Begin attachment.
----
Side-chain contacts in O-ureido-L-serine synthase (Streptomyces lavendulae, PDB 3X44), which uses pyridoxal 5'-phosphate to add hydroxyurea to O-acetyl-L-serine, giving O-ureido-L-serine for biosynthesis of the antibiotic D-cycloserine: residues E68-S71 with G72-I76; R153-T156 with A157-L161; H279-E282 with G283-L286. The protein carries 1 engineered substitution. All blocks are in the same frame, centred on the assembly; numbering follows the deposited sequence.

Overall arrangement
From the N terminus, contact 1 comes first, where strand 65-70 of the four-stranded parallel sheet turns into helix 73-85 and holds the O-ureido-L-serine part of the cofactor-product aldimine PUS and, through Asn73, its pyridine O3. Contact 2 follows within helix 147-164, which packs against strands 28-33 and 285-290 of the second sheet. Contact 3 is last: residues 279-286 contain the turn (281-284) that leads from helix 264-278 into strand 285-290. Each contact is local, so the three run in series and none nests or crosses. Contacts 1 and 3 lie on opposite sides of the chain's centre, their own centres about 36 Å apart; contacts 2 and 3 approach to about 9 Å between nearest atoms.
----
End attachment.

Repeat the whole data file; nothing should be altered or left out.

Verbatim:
Side-chain contacts in O-ureido-L-serine synthase (Streptomyces lavendulae, PDB 3X44), which uses pyridoxal 5'-phosphate to add hydroxyurea to O-acetyl-L-serine, giving O-ureido-L-serine for biosynthesis of the antibiotic D-cycloserine: residues E68-S71 with G72-I76; R153-T156 with A157-L161; H279-E282 with G283-L286. The protein carries 1 engineered substitution. All blocks are in the same frame, centred on the assembly; numbering follows the deposited sequence.

Overall arrangement
From the N terminus, contact 1 comes first, where strand 65-70 of the four-stranded parallel sheet turns into helix 73-85 and holds the O-ureido-L-serine part of the cofactor-product aldimine PUS and, through Asn73, its pyridine O3. Contact 2 follows within helix 147-164, which packs against strands 28-33 and 285-290 of the second sheet. Contact 3 is last: residues 279-286 contain the turn (281-284) that leads from helix 264-278 into strand 285-290. Each contact is local, so the three run in series and none nests or crosses. Contacts 1 and 3 lie on opposite sides of the chain's centre, their own centres about 36 Å apart; contacts 2 and 3 approach to about 9 Å between nearest atoms.